Sometimes, when I sit down to write my column, I struggle to find a topic that I’d like to write about. Other times, like today, I have a clear idea of what I’d like to say.
For the most part, I love what I do. I enjoy meeting and working with my clients, and there is something to learn every day. Many days I come across a new product or lender, changing guidelines that offer better solutions for my clients or ways to enhance my process.
The last few months have been challenging for everyone in the mortgage world. With rates continuing to rise and no noticeable drop in housing prices, many clients are finding it tough to qualify to purchase a home. More troubling for me is seeing more families struggling to make ends meet.
I feel like many lenders are hunkering down and tightening their belts. Some are running short-handed or operating with many new staff members who are trying to learn the ropes.
Over the last few weeks, I’ve had conversations with two of my favourite lenders about changes behind the scenes.
On overall strong files (not high-ratio insured files) there are lenders that will consider exceptions if the numbers are not where they need to be. What that means is that in cases where clients have significant equity in their home and a clean credit history, these lenders will allow the numbers to go a little higher than their published guidelines.
Over the last few weeks both of these lenders have had policy changes limiting the exceptions they can ask for and approve.
Files I would have been confident submitting even two or three months ago are now being declined if the ratios are out of line. I understand the logic, these files are a higher risk to the lender. However, particularly with refinances, the new mortgage payment will actually put the clients in a far better position with respect to cash flow.
Equally frustrating, it feels like lenders are becoming even more particular with their document requests. As an example, specialty programs designed to provide solutions for high net worth clients require every document you can imagine, plus a pint of blood. (The pint of blood was not really asked for, although I did have one client comment who figured a full cavity search was coming next.)
Being the intermediary between a client who doesn’t want to provide any more information and a lender that requires it is a balancing act. I understand how clients can feel the document requests are over the top and intrusive.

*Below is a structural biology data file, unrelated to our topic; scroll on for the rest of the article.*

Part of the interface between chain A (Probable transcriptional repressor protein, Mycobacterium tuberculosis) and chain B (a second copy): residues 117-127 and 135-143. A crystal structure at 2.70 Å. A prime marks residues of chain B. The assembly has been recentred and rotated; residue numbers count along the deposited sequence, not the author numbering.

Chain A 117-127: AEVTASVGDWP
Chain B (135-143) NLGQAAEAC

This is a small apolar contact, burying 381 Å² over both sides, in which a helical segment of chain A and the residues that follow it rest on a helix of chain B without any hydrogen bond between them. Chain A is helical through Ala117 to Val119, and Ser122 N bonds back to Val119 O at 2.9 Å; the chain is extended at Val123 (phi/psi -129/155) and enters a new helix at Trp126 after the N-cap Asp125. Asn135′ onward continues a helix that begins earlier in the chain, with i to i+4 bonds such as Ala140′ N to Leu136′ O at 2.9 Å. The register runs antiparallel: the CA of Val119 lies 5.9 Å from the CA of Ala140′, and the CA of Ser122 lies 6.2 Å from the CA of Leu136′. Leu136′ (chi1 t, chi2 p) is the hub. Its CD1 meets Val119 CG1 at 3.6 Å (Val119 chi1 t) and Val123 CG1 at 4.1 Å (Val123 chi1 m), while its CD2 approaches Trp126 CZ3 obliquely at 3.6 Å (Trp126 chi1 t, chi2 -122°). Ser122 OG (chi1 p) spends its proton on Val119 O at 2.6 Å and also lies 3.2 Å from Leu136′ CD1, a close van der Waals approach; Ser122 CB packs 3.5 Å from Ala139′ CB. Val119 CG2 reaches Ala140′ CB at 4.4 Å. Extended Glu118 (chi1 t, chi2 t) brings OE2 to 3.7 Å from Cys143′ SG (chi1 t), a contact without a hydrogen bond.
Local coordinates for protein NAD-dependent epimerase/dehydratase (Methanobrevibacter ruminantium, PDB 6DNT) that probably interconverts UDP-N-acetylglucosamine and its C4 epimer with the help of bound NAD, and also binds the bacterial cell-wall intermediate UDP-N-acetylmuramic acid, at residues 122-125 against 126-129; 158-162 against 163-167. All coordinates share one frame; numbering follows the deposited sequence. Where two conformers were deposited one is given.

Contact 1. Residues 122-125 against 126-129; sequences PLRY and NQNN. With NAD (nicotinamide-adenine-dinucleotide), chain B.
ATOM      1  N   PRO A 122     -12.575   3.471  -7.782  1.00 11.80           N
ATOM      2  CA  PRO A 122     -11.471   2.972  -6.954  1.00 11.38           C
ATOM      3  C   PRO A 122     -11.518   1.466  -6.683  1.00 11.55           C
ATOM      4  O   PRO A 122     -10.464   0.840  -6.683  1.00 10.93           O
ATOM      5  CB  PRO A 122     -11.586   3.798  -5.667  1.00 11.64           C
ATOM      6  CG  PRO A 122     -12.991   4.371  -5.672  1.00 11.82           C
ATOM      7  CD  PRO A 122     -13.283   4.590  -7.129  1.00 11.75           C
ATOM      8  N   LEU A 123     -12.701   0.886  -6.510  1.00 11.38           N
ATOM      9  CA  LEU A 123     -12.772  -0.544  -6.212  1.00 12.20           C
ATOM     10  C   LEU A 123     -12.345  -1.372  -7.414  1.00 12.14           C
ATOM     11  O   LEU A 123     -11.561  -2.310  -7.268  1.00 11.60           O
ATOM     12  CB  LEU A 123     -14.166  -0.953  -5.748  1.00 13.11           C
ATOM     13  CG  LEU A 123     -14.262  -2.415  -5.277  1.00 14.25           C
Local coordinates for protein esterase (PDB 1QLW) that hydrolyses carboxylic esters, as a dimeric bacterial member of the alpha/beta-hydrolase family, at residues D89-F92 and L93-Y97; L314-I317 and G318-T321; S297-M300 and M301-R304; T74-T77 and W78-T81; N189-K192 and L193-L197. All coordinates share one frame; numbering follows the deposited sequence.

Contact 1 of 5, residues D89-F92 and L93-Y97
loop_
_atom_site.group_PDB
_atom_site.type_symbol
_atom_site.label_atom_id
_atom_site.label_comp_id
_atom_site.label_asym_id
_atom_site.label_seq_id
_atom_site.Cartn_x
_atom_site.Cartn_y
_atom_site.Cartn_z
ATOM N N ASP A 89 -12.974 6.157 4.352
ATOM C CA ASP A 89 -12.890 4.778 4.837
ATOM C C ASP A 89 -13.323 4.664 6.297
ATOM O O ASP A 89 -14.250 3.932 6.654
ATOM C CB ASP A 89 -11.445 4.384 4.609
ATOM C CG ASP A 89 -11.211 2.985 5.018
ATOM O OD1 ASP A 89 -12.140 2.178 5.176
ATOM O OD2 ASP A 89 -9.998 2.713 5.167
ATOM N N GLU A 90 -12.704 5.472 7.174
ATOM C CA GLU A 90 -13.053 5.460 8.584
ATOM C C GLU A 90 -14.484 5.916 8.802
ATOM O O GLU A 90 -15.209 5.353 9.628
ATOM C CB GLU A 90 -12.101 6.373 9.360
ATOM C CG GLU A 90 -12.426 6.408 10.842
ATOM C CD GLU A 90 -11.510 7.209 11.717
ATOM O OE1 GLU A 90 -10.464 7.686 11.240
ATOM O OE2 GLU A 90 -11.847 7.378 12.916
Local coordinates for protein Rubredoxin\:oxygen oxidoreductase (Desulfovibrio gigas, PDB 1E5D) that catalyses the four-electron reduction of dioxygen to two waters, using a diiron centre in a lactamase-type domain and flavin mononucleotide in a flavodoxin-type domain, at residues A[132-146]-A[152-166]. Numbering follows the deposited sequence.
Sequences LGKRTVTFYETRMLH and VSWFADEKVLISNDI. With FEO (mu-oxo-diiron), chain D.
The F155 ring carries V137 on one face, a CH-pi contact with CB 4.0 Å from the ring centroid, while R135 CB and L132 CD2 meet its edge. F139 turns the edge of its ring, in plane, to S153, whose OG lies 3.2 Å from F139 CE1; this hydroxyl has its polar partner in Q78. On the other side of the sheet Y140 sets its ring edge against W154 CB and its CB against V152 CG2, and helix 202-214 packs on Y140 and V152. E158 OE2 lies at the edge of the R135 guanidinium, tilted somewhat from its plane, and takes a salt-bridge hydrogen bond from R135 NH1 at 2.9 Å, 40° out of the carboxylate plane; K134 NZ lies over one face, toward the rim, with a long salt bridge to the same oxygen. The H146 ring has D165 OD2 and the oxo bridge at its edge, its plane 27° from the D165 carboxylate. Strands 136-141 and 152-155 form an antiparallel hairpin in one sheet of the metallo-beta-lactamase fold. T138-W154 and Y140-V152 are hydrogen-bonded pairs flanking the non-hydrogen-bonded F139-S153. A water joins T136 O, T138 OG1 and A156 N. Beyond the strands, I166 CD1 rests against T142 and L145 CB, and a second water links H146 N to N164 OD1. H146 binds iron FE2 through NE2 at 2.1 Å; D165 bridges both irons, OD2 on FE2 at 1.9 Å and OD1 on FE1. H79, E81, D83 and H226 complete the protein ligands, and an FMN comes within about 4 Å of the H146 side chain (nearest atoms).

Putting myself in the lender’s position, I understand why they want to be confident in their clients before handing over mortgage funds. They have no interest in foreclosing on properties – their income comes from collecting interest on their mortgage funds.
When I start working with clients, I do my best to explain how particular lenders can be with respect to the documents they ask for. I find it very frustrating to have to explain and justify what we are asking for.
The other challenge with staffing levels at certain lenders is it can take them four or five days to review and sign off on documentation submitted. There are some lenders that are easier to work with in terms of documentation, but the tradeoff can be higher rates or slower turnaround time.
The mortgage world is certainly challenging right now but the positive news is lenders are constantly looking for better options for their clients.
My suggestion is to have all of your paperwork organized and a mortgage pre-qualification in place well before you move forward with writing an offer to purchase a home. Take your time and educate yourself as much as you can.
Choose a mortgage professional who is able to help educate and support you as you navigate your mortgage application.
This article is written by or on behalf of an outsourced columnist and does not necessarily reflect the views of Castanet.